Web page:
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Music Review: Scuba

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Midriff Records has a really nice thing going. Founded in 2001 by the New England band The Beatings for the purposes of releasing their own music, they have built a stable of high quality indie-pop bands who mostly trend toward (from what I've heard) the bittersweet and hooky side of the spectrum. In some respects (notably in that their bands seem to all be friends and in some cases brothers), Midriff is becoming a power-pop version of Elephant 6 or K Records, two labels who took a friends-and-family approach to artist development and who are now legendary in some circles. Indeed, the last year or so has seen at least three high-quality releases that should cement Midriff's reputation as a label to rely on: a stellar release from The Beatings themselves; an excellent solo album from Beatings guitarist Eldridge Rodriguez; and now Scuba with a self-titled debut.

Like The Beatings, Scuba exist to invoke (and improve on) some of the most revered sounds of the past thirty years or so. But where The Beatings draw on The Pixies, Mission of Burma and Sonic Youth, Scuba are best described as – get this – shoegazer revivalists.

Shoegazer! When's the last time you thought about that word? For me it must have been back in college in Ohio in the mid-1990s, hepped up on Mickey's Big Mouths, listening to My Bloody Valentine and Dinosaur Jr., and leaving the room every time anyone put on anything by the execrable Sebadoh. Remember when The Jesus and Mary Chain were on Lollapalooza? When The Cure were having hits? When Bob Mould was releasing records as Sugar and even got on the radio? I sure do! And I loved it!

But it's both condescending and limiting to describe a band as solely the sum of their influences. On their website, Scuba themselves acknowledge their fuzzy and moody pop roots, saying "We're not a shoe-gazer band. Though we look at a lot of things apparently our shoes are not one of them. Or rather they're not looked at for long enough to become a quote-unquote 'gaze' unquote."

Okay, so fair enough. "Shoegazer" implies that Scuba are a tribute band, which isn't correct. So what's the deal with Scuba? Well, the fuzzy guitars and washes of noise aside, they play sumptuous and hypnotic power pop that delivers on what Neil Young said about Crazy Horse, his backing band: "It's all one big, growing, smoldering sound, and I'm part of it. It's like gliding, or some sort of natural surfing." Although you can name check great bands of the past one after another as the songs pass by (right now I'm listening to the leadoff single "Gary Powers' Spy Plane" and dreaming of Boston's late lamented The Sheila Divine), the truth is the songwriting is strong and original and more than the sum of its (My Bloody Valentine, Joy Division, New Order, Sugar, Jesus and Mary Chain, The Cure) worthy influences.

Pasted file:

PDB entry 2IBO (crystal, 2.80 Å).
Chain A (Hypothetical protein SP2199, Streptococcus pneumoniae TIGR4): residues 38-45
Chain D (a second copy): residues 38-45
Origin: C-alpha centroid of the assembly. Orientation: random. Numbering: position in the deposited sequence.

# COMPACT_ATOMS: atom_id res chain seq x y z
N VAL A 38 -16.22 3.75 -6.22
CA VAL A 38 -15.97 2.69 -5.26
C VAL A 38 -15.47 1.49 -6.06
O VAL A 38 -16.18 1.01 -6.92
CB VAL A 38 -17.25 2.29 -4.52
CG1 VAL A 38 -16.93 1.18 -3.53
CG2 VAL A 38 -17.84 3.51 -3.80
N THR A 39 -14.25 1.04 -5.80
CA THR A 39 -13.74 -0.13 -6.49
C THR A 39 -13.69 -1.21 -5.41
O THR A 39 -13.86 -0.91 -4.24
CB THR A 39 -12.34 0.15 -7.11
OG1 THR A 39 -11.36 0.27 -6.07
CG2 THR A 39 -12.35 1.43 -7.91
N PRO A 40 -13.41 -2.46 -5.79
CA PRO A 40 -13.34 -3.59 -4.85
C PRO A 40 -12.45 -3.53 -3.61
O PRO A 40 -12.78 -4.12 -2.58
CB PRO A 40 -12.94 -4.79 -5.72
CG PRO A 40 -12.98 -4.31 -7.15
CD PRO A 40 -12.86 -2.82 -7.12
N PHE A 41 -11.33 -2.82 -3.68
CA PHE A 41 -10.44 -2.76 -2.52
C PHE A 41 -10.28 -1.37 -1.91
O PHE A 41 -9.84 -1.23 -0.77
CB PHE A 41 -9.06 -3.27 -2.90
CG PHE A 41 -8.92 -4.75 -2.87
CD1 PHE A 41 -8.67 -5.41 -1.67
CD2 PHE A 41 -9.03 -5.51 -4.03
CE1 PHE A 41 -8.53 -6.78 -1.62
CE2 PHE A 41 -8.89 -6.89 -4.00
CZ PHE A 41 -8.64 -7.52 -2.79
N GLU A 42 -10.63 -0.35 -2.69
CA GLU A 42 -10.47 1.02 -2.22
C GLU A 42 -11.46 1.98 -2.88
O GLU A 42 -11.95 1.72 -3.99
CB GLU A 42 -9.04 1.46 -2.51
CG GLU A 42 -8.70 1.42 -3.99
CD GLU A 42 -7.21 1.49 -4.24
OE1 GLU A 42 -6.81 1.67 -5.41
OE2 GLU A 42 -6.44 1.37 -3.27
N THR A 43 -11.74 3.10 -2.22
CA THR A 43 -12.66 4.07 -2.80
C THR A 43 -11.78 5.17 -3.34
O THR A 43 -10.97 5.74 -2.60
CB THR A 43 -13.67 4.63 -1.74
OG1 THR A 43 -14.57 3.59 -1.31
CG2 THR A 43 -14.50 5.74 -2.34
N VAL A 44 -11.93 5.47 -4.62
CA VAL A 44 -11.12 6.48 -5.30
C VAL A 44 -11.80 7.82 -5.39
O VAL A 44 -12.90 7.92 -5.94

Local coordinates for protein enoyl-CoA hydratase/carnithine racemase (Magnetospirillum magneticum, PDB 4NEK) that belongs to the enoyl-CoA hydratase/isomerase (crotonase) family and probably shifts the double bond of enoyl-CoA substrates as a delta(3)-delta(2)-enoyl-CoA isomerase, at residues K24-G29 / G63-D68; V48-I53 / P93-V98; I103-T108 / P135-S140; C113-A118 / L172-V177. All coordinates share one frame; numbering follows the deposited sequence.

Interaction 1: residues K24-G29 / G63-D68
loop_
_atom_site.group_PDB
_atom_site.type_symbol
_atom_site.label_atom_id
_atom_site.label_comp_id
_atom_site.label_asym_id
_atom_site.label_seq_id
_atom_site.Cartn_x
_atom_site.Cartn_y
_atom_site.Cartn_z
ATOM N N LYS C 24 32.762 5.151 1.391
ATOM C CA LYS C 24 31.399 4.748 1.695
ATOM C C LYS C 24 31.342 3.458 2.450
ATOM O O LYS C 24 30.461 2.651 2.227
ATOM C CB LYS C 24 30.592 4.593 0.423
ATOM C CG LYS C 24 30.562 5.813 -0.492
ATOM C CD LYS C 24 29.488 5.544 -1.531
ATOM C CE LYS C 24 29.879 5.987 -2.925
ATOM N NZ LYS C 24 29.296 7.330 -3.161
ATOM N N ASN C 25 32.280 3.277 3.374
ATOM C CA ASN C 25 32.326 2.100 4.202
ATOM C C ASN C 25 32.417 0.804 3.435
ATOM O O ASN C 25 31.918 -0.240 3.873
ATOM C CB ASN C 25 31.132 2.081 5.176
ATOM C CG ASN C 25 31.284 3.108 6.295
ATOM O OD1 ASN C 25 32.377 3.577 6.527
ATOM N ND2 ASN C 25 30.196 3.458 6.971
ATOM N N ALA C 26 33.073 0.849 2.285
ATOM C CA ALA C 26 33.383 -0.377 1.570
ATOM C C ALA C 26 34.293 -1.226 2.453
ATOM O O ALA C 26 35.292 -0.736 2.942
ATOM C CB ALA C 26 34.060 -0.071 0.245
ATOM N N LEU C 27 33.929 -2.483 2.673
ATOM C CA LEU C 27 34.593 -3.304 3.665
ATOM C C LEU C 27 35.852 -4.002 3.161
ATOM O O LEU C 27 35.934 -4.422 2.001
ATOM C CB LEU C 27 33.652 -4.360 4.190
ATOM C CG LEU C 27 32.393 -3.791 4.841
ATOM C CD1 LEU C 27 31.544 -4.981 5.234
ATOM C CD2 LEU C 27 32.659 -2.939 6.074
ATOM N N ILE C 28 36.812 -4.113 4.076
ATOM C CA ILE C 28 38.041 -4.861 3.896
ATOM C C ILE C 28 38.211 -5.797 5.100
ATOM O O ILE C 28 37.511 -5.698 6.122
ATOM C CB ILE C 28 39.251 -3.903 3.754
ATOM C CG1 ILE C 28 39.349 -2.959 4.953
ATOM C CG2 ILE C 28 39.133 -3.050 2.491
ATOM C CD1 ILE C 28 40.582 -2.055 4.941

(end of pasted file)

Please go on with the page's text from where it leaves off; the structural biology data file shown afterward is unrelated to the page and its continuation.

The big trick with playing noisy pop-inflected rock is to have it not all sound the same. I've heard literally dozens of boring bands who play boring music that sounds great for three point five minutes until they start their next song and you realize that one song is really all they have. Luckily, Scuba duck the "samey" tag with aplomb by using studio and songwriting tricks to good effect, sometimes washing the sound-field with enormous distortion, other times pulling back to a tunneling bassline and a few chimed guitar notes, sometimes compressing everything into angular chords and a great melody.

Scuba manage to duck the other great pitfall of modern power-pop as well, which is the "softLOUDsoft" formula that The Pixies invented and Nirvana made famous. Instead, in the great tradition of their shoegazer forebears, Scuba manage the flow of each song beautifully, creating new textures and moods through smart production and layering of sounds, rather than the crass expedient of stomping the distortion pedal and blasting out the windows every time the chorus comes around.

Highlights include the album opener "You Break My Heart in 1000 Different Ways," the echoey suspended overdrive of "Freight," the gorgeous Joy-Division wail of "Maybe It's Different With Johnny" and the gigantic suspended-chord riff of "Into The Water, Down To The Bottom." In a just world, or a different time, any one of these songs should be, or should have been, a monster underground hit, part of the lingua franca of cool youth to be passed down by word of mouth.

About John Owen